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Hans Christian Andersen said it best more than one hundred and fifty years ago. Children have the capacity to speak truth to power when sages are silenced for daring to state the obvious in a climate of denial. Scientific studies have shown, with ever-increasing certainly, for more than four decades now, that human action is changing the planet in alarming ways. What was at first a trickle of change has turned into a flood. Despite years of unseasonal floods, droughts, ice melts, desertification and habitat loss, it is only now, when children take to the streets in protest, that there is any real hope of progress.
And this childrens’ movement has an unlikely heroine; sixteen year-old Greta Thunberg, who didn’t mince words while addressing self-important bodies like the UN COP24 conference or to EU leaders. “You lied to us. You gave us false hope. You told us the future was something to look forward to. Those who will be affected the hardest are already suffering the consequences, but their voices are not heard. Is my microphone on? Can you hear me?” Her words shamed members of the UK Parliament who took the unprecedented step of declaring the climate crisis an emergency.
At the COP24 conference in Poland, she told the assembled delegates: “You only talk about moving forward with the same bad ideas that got us into this mess, even when the only sensible thing to do is to pull the emergency brake. You are not mature enough to tell it like it is. Even that burden you leave to us children. But I don’t care about being popular. I care about climate justice and the living planet.”
Greta Thunberg’s words and actions are a reminder of the eternal truth of a tale by Danish author Hans Christian Andersen. In his tale, the Emperor’s New Clothes, everyone pretends to see and admire the marvellous garments that are supposedly visible to everyone but the foolish. Until one child cries out, “But the Emperor has no clothes!” At that moment everyone sees the truth and repeats the child’s words. In our real-life parable, Greta Thunberg is the unnamed child in Andersen’s story, and the Emperor stands for the corporations and big businesses that stand to lose their profits if climate change is accepted as an issue that is vital to humanity’s future.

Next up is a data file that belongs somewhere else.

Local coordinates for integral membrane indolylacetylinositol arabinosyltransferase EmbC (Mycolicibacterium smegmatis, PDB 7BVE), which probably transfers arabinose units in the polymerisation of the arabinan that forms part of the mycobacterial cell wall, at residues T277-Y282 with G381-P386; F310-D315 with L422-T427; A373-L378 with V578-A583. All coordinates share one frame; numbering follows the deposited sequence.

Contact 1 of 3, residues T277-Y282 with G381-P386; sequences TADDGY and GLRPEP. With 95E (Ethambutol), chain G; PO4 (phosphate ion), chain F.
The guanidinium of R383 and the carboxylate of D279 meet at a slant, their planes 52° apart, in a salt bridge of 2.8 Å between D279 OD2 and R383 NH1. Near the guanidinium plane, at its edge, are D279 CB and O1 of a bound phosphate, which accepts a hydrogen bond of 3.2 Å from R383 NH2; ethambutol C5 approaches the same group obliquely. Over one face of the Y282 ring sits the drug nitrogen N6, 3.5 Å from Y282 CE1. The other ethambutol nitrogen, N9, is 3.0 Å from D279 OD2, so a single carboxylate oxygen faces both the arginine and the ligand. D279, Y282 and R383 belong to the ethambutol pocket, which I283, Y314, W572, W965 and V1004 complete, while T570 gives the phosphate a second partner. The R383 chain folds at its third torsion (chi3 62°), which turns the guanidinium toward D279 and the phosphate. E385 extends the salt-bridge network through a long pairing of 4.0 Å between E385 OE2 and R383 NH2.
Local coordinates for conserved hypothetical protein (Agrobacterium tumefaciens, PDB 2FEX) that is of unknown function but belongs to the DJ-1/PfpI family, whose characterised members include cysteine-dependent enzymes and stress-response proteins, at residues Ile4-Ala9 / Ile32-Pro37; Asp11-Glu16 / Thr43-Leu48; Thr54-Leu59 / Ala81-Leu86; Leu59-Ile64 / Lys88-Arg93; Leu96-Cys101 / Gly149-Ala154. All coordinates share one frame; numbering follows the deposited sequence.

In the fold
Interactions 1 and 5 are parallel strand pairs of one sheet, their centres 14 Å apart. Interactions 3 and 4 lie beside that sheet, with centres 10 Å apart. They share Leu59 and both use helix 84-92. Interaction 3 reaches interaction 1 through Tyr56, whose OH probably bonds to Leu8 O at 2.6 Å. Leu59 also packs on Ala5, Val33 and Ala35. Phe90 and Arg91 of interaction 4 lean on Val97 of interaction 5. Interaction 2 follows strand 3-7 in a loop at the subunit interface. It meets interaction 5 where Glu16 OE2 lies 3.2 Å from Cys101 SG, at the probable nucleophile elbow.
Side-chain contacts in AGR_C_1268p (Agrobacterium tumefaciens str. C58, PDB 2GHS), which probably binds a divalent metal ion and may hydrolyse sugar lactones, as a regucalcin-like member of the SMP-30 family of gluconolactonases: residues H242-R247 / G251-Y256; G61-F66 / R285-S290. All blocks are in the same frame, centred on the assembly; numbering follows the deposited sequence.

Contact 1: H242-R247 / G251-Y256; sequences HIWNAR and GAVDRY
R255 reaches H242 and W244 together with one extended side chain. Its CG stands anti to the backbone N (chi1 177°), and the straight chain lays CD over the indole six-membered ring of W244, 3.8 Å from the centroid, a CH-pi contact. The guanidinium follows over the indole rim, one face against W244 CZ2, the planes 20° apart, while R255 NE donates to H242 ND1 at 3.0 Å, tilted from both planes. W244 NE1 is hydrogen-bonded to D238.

According to economic historian Angus Maddison, in the year 1820, the Chinese economy was the world’s largest, accounting for approximately 33% of global GDP. At the same time, India’s was half that, with 16%, and a youthful United States around 1.8%. Europe ranked second in this GDP league table with 26.6%. (Here’s a link to the 200-page OECD report. If you’re interested, see p.46)
It was around this time that British opium traders began to export Indian-grown opium to China, an act, ostensibly in support of the principles of global free trade, that impoverished both India and China. The import of opium was illegal under Chinese law, but the fading Qing dynasty was unable to stop the smuggling, principally through Canton, or Guangdong as it is known today. In this period began what the Chinese now call “the century of humiliation” where they could not compete with superior western naval power and suffered internal fragmentation. In subsequent decades, China ceded territories to Germany, to Britain, to France and to Japan. One of the few happy results of these forced occupations is that China’s best beer, Tsingtao, comes from the Jiaozhou Bay area that was ceded to Germany. Tsingtao beer was listed as the world’s top-selling beer in 2017.
By 1952, the picture had changed dramatically. Europe’s share of world GDP was 29.3%, the US 27.5%. China’s GDP had dropped to 5.2% and India’s to 4%. Today, nearly 200 years after the first opium war, it looks as though China is resuming its old dominance, with close to 20% of world GDP; this time as a united country that willingly trades with other countries around the world. So, contrary to what is often written in the media, maybe China’s expanding global influence is not really so threatening. From the Chinese perspective, they are merely returning to their rightful place in the international world order. Rightful place this may be, but the accompanying geopolitical shifts are worrisome to many countries, especially Asian ones. India now wears a necklace of potentially hostile naval bases in Bangladesh, in Sri Lanka, and in Pakistan, all built and financed by China. Until Duterte came to power, the Philippine leadership worried about Chinese occupation of the Spratly islands that are claimed by six countries: Vietnam, Taiwan, Malaysia, Philippines, Brunei. China has now pre-empted the discussion by building a military base there.
The increasingly authoritarian rule of supreme leader Xi Jinping does not bode well for China. Neither does the crackdown on Uighur ethnic minorities in Xinjiang, or independence movements in Taiwan and Tibet. Meanwhile, climate change looms over the entire world, so amidst rising prosperity in the region, there are tough geopolitical questions to be dealt with in every corner of it. So here’s a toast to some schoolgirl or boy who, unknown to the world today, will come to power and find answers to some of these questions in the decades ahead.